After many experiments in the basement, the kitchen, and various chapels and churches, which today quake with the bass frequencies of passing cars, the howling of chainsaws, and the roar of aircraft overhead, we chose a little half-forgotten church in Choteč near Prague. It was full of buckets, boards, bags of cement and the lunches of masons who sat here with the roofers. The sublime quiet was occasionally disturbed by the humming of telephones. In the music of Dowland we hear an endeavour not only to describe and reflect the times, but also to add his own personal dimension to it. To try with an individual gesture to compel the times to be better. A lutenist is thus also a bit of composer. Since Dowland normally created variations on themes of well-known ballads and dances, one wonders how a Moravian ballad about the ruin of love might have inspired him. I have taken a guess in a splendidly constructed song about the beauty and frustration of dying love. The dispute between the terrestrial, the animal, and, on the other hand, the nostalgia of the sublime distances and spiritual detachment from this dissolute earth continues. We recognize in it our unattractive problem with the openness of the songwriter’s soul – and its weaknesses, collapsing under the weight of power and ambition.
     Dowland aimed high, but he did not find his moorings on the right side. His letters and notes to patrons, typical of the times, with requests to be appointed Royal Lutenist, reveal another (though not petty) side of his genius. Aware of his own value he asked the impossible of the English court. The times were lax – the Queen’s minions set out on pirate expeditions; her ships conquered America, returning with news of sources of exceedingly tempting riches. The hypersensitive genius hunched over his precious instrument perceived all the new discoveries as a threat to his own merits, attitudes, and abilities. His songs are based on a chamber-music tradition, with declamation employing breathing and free phrasing. To this day the folk tradition draws from the changes of his major-minor phrases. Or did his genius adopt them from folk dances?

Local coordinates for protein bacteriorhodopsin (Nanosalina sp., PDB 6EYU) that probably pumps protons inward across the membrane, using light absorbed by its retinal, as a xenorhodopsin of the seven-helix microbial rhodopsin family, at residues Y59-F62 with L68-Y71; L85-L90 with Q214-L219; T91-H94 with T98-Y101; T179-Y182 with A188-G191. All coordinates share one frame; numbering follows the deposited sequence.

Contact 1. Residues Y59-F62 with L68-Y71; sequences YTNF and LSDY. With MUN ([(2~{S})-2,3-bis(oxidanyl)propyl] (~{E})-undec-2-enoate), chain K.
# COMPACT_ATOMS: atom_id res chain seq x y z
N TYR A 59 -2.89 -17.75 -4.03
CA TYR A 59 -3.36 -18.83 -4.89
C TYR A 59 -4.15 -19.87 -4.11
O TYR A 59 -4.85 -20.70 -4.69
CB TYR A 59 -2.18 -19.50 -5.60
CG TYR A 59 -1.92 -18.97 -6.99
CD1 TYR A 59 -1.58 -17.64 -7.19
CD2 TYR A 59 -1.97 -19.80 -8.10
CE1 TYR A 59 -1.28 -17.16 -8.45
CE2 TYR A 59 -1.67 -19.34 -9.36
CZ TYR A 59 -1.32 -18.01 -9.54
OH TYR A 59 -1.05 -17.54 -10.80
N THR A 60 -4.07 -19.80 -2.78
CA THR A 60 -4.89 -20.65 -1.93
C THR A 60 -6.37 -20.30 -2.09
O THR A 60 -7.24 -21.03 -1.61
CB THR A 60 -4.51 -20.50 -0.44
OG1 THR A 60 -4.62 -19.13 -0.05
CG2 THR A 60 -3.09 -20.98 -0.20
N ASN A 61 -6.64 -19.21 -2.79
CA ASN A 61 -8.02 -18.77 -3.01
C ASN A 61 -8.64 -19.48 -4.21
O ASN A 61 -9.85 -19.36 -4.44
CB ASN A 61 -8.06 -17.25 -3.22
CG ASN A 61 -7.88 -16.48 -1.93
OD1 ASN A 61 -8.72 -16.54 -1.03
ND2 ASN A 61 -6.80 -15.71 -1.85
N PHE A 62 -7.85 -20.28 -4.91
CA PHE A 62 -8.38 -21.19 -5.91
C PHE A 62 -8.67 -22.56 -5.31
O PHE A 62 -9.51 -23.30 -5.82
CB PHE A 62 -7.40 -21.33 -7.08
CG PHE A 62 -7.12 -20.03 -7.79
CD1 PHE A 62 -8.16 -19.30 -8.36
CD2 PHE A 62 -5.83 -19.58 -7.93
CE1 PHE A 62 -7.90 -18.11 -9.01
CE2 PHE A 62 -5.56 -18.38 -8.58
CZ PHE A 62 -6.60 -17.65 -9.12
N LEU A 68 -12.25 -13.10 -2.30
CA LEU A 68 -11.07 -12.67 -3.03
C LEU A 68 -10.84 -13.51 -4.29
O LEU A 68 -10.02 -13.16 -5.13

If Dowland is not the first of the contemporary songwriters, he surely remains their unmatchable guru. He went beyond his own horizons, the limitations of his style, and the deceitfulness of the times. Did his songs reach as high as royalty and as low as the countryside pub? His melodies to this day create a recognizable, distinctive inspiration for others. He found his own fateful theme, poetic truth, a singular technique of polyphonic voice leading, yet he did not wander off into the heights of affected virtuosity. He educated a devoted, comprehending, and creative audience. Raised high above the vanity of the times, with his sensibility and his weaknesses he tricked the eternal dimness of the powers that be, and made our world more harmonious. It is not enough merely to imitate him. Lutenists continue to follow in his footsteps, in order to lose themselves on the same crossroads of emotion, hardship, vexation, and ecstasy, on which someone else has already stood. His tablatures are today easily accessible on the Web. But where did the shy companion of contemporary carouses and the participant in disputes and passionate conflicts vanish to? From the cruel sea of oblivion, his magic name glows like a torch in our hands, in itself a ringing, alluring melody: John Dowland.

Vladimír Merta

Another recordings by Jana Lewitová & Vladimír Merta:

Solo albums by Jana Lewitová: